2 This paper examines the stressors for First Nation communities at risk or in crisis with a focus on canvassing determinants of health including: poverty, child welfare, youth gangs, policing, and domestic violence. It provides some principles that could guide strategies in developing decolonizing processes and methods that create opportunities for long term sustainable initiatives within a culturally relevant framework for First Nation communities. With this commitment to positive change there are opportunities for creating healthy, just and safe communities in Canada. This requires leadership but also sustainable planning based on inclusion, integration and shared responsibilities. Putting things right in at risk or in crisis First Nations communities is a complex and challenging task. Incidences of violence have become commonplace in many communities. Statistics show that First Nations young people in Canada are more likely to become involved in gangs, to have higher rates of suicide than non-aboriginal youth, to be unemployed or underemployed, and to come into contact with the western justice system. They are less likely to complete high school or form long-term, healthy, intimate relationships. High rates of physical and sexual abuse against Aboriginal women and children, high rates of unemployment, low rates of education, and disproportionate rates of conflict with the law are some of the common community dysfunctions which are inter-generational. Faced with these challenges, communities struggle to move forward in positive and rewarding ways. Through the struggles some communities have experienced healing ways, relationship building and social, political and economic developments these are all critical steps toward successful intervention of community dysfunction. Examples such as Hollow Water, a First Nation community that initiated an indigenous circle process as a way to respond to the harms within their community, provide a roadmap toward a new way of doing justice. Circles bring together whole families, both members who have harmed and who have been harmed, to find a way to respond and make communities stronger out the other side. Relative to the Euro-based colonial model, healing the spiritual, emotional, and mental anguish is a new but old way of living, but forging a new/old life for communities by undertaking healing work can be tough. Restoring and reclaiming culture and restoring unhealthy relationships to good ways are extremely challenging, both for the individuals who take these steps and for the communities who undertake collective transformations. Healing means setting out on un-walked paths to decolonization. Small changes to the status quo do not bring the healing transformations that First Nations need. These transformations require new patterns of thinking, acting and behaving that honour and respect First Nations cultures and traditions. If new strategies and transformative efforts have hope of making things better, there must be a concerted and concentrated approach to develop strategies for change. In the last 20 years, there has been some movement toward developing positive relationships with the Aboriginal people of Canada. For example, in 2008, Prime Minister Stephen Harper apologized to Aboriginal peoples for forcing their children to attend Residential Schools. As well, the system has made some headway by using more healing and restorative practices, which strengthen relationships and creates a deeper understanding of what is going on. We need to build upon these positive developments in seeking new transformations. Without question, any changes that make a system more inclusive, less harsh and more accommodating are welcome. For those in crisis, even the slightest easing of colonial force becomes a lifeline. Such measures are, however, only a small step on the path to addressing the harms done to Aboriginal peoples. Much more must be done. Understandings of colonialism suggest that it is a process of domination that has proven destructive to the many colonized people of the world. For First Nations peoples in Canada, the effect was a colonial regime applying pressure against their cultures, practices and traditions. In naming colonialism as a major and central source of harm, we do not intend to blame any individuals or otherwise. What we are seeking to understand is the systemic structures of colonialism that operates in ways that are antithetical to Aboriginal knowledge, teachings and ways of life. This creates opportunities to move toward decolonization methodologies and strategies. The current realities that First Nations face cannot be appropriately understood, much less constructively addressed, unless these root causes in colonialism are named. Our purpose in stating the full extent of harm that colonialism has caused, therefore, is not to widen the gap between peoples working toward healing the harms, but to assess the situation with sufficient accuracy so that we can, together, find viable solutions. Remedying communities at risk or in crisis requires collective, personal, economic, social, and political strategies that address the root causes of harm and is grounded upon transformative initiatives that accord appropriate respect toward First Nations traditions, practices and cultures. Anything less will keep the same power structures in place and maintain the status quo dysfunctions. This paper relies upon two premises: l) that addressing the crisis in communities must begin with recognizing the root cause of harms, colonization. Peeling away the layers about this 62 Journal de la santé autochtone, novembre 2009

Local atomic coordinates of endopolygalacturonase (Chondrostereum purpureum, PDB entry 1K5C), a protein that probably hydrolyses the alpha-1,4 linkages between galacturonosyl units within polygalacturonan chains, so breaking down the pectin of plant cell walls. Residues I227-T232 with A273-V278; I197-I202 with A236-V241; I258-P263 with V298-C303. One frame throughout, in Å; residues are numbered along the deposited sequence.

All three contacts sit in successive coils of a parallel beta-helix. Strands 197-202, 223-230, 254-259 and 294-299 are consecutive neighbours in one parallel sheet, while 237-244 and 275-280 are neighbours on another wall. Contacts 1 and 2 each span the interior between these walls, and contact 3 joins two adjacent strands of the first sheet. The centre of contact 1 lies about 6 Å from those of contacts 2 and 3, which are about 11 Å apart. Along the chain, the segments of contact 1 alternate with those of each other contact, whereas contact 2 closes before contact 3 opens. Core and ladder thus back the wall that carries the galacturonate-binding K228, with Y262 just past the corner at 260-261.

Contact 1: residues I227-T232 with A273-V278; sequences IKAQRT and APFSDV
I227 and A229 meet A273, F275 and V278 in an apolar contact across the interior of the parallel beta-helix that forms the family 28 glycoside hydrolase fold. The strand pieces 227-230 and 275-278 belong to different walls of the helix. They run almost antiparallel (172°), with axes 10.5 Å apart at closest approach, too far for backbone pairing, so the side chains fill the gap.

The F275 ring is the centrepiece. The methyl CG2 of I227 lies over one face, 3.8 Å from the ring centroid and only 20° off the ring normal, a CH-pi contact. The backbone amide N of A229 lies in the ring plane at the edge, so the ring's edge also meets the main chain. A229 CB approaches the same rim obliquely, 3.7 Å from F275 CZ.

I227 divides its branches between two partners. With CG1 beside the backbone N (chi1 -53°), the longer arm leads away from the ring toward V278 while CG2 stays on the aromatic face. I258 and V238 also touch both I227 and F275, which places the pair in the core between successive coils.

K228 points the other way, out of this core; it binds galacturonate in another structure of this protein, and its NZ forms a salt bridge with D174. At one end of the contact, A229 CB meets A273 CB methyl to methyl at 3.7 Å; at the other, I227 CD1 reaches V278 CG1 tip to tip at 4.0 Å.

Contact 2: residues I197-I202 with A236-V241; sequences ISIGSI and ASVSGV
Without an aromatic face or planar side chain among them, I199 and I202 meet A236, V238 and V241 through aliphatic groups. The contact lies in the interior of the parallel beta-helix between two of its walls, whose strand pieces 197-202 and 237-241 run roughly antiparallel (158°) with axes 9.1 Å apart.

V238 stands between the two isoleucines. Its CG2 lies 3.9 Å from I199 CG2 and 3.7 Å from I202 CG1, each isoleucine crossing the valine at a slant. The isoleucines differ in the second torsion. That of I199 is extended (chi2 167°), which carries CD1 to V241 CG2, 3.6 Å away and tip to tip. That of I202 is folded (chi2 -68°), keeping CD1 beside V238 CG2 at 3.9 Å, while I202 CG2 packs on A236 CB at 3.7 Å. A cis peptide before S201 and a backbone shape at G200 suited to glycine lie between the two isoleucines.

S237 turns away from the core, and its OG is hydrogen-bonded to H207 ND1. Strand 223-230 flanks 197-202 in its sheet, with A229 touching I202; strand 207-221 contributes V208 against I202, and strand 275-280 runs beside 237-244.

3 truth requires that we examine stressors in the communities so we can begin to understand the breadth and depth of the issues, and 2) that taking more holistic inclusive approaches in reforms reflect the values and principles of First Nation cultures and will improve the quality of safety and security for First Nations people. The objective of this research paper is to review current literature findings on justice and security related stressors and strategies for First Nation communities at risk or in crisis and build upon the current processes to provide principles or models for the future. This paper adopts an Aboriginal perspective of the importance in approaching issues through consensus building in developing its analysis and recommendations. This perspective asks the current literature: what are the determinants of health and current realities of First Nation Communities? What are the healing strategies currently implemented? Are there any potential policy and legal issues or gaps that exist? This paper provides a list of key findings, conclusions and actions for supporting long term enhanced opportunities for First Nation communities to enter into positive long term sustainable partnerships and initiatives. The paper seeks to provide a comprehensive list of recommendations for concrete actions that can be taken by a First Nation community (with or without outside assistance) to address justice and security related issues affecting the community. This is achieved by first understanding the full extent of colonial harms within communities, and individually. To this end, Part 1 provides a brief synopsis of colonization approaches and its potential continuing impact on an ever growing and diverse First Nation population. Part 2 offers a summary of the literature review on determinates of health for First Nation communities and connections to the healing approaches in various community initiatives. Part 3 highlights successful principles of animating First Nations and underscores the recognition and building up of principle initiatives. Part 4 provides a road map of moving forward and offers suggestions of opportunities and recommendations of action strategies. De-colonization goals, traditional knowledge and strategies of success provide the backdrop to recommendations and points toward potential action plans. Part 1 First Nation Communities 1.1 Colonization and Communities First Nations people in Canada continue to suffer from the onslaught of colonization and imperialism in communities. From the time of contact onward, First Nations people have been traumatized by racism and attacks on their culture. This is recognized by many reports including the 1996 Royal Commission of Aboriginal Peoples: Policies of domination and assimilation battered Aboriginal institutions, sometimes to the point of collapse. Poverty, ill health and social disorganization grew worse. Aboriginal people struggled for survival as individuals, their nationhood erased from the public mind and almost forgotten by themselves (Vol. 3). Many Canadians who are unfamiliar with this history continue to believe that telling the truth of it is not important in the grand scheme of today s society. This perspective sees truth telling as unnecessary, yet this view comes from a complete lack of awareness about what happened and continues to happen. Lack of knowledge of the colonial history creates a circle of denial that is perpetrated every day in Canada. This denial poses a constant challenge to First Nations communities as they struggle to move forward in positive ways in their healing journeys. Truth telling, however, is a critical step in addressing stressors of crisis as it peels away layers of denial about harm and trauma, and it is the first step in the healing process. To understand the current harms and dysfunctions in First Nations communities, we need to understand the context of how they have come to be. In other words, we need to understand the devastation that colonization has caused to First Nations people and their communities to understand the full scope of what First Nations people face today. At its first instance, colonization imposes a power imbalance, which it then maintains as the status quo. Everything is organized around securing a power advantage. In Canada, colonization provides the framework for enforcing the unbalanced power relations that exist between First Nations communities and the rest of Canadian society such as the steps for First Nations in reclaiming their resources, land and until recently the damages for the overarching cultural harms the Residential Schools levied by a national system (Backhouse, 1999). Professor Constance Backhouse (1999) articulates that: It is essential to recognize that racism is located in the systems and structures that girded the legal system of Canada s past. Racism is not primarily manifest in isolated, idiosyncratic, and haphazard acts by individual actors who, from time to time, consciously intended to assert racial hierarchy over others. The roots of racilization run far deeper than individualized, intentional activities. Racism resonates through institutions, intellectual theory, popular culture, and law. Racialized communities were denied the right to maintain their own identities, cultures, and spiritual beliefs (p. 15). Journal of Aboriginal Health, November